play face: This is where the eyes are open and the mouth is open but the teeth are not showing (Estes, 1991). This display occurs during play with other conspecifics (Estes, 1991).

social presenting: This is where the individual is in a quadrupedal stance with the rump facing the receiver (Estes, 1991). This is performed by females to males and by subordinate males to more dominant males (Estes, 1991). Open mouth grin may occur by the individual as they look over their shoulder at the receiver (Estes, 1991). This is a submissive stance and occurs after an attack by the attackee (Estes, 1991).

wrist-bending: This is where an individual presents the back of the hand to another's lips (Estes, 1991). This is done by adults and juveniles to infants, a reassuring gesture (Estes, 1991).

reaching and touching: This is where an individual will touch with the hand the head, back, or rump of another (Estes, 1991). This acts as a submissive or appeasement gesture or a reassurance gesture as a response to social presenting (Estes, 1991).

patting: This functions as a reassurance gesture to a distressed subordinate and is done by a more dominant individual (Estes, 1991); the individual softly touches the receiver on a part of the body.

embracing: This is where an individual wraps one or two arms around another from the front, back, or side (Estes, 1991). This is often done by a mother to her frightened infant (Estes, 1991).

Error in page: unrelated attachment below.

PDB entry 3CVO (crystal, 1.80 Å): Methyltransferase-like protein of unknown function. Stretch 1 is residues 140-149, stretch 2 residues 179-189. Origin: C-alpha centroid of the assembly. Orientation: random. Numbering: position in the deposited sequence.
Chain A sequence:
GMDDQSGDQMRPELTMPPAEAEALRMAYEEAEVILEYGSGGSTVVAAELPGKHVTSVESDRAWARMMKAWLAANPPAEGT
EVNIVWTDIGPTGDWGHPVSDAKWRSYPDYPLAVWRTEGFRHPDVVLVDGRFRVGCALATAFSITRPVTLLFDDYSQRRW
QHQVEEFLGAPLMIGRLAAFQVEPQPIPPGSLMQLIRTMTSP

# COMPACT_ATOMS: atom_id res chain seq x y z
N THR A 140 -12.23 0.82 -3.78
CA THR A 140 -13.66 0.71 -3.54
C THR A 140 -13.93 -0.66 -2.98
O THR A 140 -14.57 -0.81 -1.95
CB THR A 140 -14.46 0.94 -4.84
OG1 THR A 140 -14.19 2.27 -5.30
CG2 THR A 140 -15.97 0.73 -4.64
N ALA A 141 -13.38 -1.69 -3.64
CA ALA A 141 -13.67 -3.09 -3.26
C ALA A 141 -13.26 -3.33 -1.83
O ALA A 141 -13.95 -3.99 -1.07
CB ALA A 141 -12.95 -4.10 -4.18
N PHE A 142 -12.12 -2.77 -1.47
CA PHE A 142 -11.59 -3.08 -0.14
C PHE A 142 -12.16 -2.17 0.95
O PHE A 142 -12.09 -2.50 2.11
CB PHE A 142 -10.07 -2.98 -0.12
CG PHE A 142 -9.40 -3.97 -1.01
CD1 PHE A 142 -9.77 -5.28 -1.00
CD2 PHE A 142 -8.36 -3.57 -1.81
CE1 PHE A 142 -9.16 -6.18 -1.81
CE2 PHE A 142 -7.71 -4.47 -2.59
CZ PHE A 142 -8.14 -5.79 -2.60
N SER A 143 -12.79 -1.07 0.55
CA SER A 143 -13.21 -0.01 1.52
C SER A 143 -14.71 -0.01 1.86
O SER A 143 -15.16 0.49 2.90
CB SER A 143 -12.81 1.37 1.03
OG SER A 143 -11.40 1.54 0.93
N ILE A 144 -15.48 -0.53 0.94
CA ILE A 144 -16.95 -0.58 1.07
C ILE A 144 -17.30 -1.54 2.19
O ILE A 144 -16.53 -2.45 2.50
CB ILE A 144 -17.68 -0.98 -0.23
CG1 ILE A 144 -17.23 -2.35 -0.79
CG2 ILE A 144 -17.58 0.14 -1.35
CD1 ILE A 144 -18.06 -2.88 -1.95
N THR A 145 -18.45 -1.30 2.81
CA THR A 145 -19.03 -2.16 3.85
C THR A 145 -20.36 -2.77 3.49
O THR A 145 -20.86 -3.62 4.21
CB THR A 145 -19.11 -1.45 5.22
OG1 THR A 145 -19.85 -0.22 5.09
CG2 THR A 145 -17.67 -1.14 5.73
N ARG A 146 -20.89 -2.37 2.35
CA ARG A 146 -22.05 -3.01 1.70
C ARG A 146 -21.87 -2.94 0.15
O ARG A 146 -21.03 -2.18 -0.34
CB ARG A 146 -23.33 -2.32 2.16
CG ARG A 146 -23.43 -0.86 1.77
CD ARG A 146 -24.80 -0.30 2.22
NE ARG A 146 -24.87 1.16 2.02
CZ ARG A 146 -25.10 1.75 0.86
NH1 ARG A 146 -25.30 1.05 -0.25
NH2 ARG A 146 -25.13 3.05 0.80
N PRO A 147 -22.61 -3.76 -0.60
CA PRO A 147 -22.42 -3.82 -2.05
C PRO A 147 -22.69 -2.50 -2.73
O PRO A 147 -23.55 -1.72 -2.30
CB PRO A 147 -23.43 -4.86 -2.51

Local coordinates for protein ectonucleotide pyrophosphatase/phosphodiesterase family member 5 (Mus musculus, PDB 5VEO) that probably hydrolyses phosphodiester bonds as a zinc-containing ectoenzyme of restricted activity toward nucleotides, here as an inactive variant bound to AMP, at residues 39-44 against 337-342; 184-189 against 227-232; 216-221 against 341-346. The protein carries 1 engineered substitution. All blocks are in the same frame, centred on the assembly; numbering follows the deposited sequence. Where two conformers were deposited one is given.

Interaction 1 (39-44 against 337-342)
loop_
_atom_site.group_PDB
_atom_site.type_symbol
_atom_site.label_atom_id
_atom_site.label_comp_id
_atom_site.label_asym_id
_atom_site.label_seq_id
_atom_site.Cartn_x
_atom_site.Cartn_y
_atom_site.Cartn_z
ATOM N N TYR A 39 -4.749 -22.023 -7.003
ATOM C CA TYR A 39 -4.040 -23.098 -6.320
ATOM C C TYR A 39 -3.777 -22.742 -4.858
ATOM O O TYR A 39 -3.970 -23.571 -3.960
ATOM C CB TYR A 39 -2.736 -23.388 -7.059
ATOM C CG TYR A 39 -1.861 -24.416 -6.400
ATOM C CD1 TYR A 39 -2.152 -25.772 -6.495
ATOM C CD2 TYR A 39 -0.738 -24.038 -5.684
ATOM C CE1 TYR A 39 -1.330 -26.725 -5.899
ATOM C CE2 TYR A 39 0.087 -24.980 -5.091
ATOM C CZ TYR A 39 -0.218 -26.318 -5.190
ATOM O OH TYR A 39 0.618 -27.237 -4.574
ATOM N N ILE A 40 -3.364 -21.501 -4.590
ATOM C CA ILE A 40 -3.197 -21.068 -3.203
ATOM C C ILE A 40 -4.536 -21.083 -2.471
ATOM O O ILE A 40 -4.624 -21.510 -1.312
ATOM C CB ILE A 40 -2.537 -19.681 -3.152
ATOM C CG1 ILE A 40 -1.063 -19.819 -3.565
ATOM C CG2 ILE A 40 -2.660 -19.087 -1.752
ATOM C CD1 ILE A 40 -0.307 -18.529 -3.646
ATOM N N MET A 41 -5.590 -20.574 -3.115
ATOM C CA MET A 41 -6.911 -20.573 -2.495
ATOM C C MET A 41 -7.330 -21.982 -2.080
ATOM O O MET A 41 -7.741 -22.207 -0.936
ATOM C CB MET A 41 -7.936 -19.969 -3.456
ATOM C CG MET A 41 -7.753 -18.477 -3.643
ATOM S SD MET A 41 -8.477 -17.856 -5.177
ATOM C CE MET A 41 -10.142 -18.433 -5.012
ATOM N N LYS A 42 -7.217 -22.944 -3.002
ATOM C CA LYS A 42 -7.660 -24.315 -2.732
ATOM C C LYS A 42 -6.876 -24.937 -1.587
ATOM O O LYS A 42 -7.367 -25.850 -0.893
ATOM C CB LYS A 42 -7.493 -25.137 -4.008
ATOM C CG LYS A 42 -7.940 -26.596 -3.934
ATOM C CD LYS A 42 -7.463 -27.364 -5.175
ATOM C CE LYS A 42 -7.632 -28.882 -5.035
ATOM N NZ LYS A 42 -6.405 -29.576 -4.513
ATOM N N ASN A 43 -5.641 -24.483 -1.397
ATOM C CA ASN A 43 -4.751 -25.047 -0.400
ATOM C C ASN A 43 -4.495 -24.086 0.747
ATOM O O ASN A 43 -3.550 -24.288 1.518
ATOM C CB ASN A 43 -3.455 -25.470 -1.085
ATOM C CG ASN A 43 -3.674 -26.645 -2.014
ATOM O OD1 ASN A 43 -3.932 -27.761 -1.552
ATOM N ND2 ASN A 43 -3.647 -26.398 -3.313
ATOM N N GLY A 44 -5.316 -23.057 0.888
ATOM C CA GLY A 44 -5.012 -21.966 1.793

submissive mounting: This is where a subordinate will mount a superior after being charged or attacked, and he grasps the individual around the waist, pelvic thrusts, and sometimes grabs the scrotum with the foot (Estes, 1991).

reassurance mounting: This is where a dominant individual mounts a subordinate and is a response to social presenting (Estes, 1991).

social grooming: This is where one individual will remove parasites and/or dead skin from another. This functions in maintaining social bonds and is usually done between females (Estes, 1991). In the bonobo this also occurs between family members (Estes, 1991).

The bonobo gives birth to a single offspring. During estrus the perineum of the female will swell up (Estes, 1991). The bonobo is the only primate besides man who engages in mating for other purposes than procreation. Mating is not only dorso-ventral, as it is in Pan troglodytes, but it is also ventro-ventral, or face-to-face (Nishida and Hiraiwa-Hasegawa, 1987). Amongst females genital-genital rubbing, or G-G rubbing, is common and serve to communicate reassurance (Nishida and Hiraiwa-Hasegawa, 1987). Females will lay on top of each other face-to-face and move their pelvises so that the clitoris of each rubs together. Also juvenile males will rub each others genitals and place their mouths on each others genitals. Young bonobos often join in with the adults when they are having intercourse. Both males and females solicit copulations (Nishida and Hiraiwa-Hasegawa, 1987). Generally most matings occur in the morning, with the second time period for occurrence happening in the evening (Nishida and Hiraiwa-Hasegawa, 1987).

Burton, F. 1995. The Multimedia Guide to the Non-human Primates. Prentice-Hall Canada Inc.

Estes, R. D. 1991. The Behavior Guide to African Mammals. University of California Press.

Fleagle, J. G. 1988. Primate Adaptation and Evolution. Academic Press.

Nishida, T. and Hiraiwa-Hasegawa, M. 1987. Chimpanzees and Bonobos: Cooperative Relationships among Males. In Primate Societies. eds. B.B. Smuts, D.L. Cheney, R.M. Seyfart, R.W. Wrangham, and T.T. Struhsaker. University of Chicago Press.

Last Updated: January 2, 2008.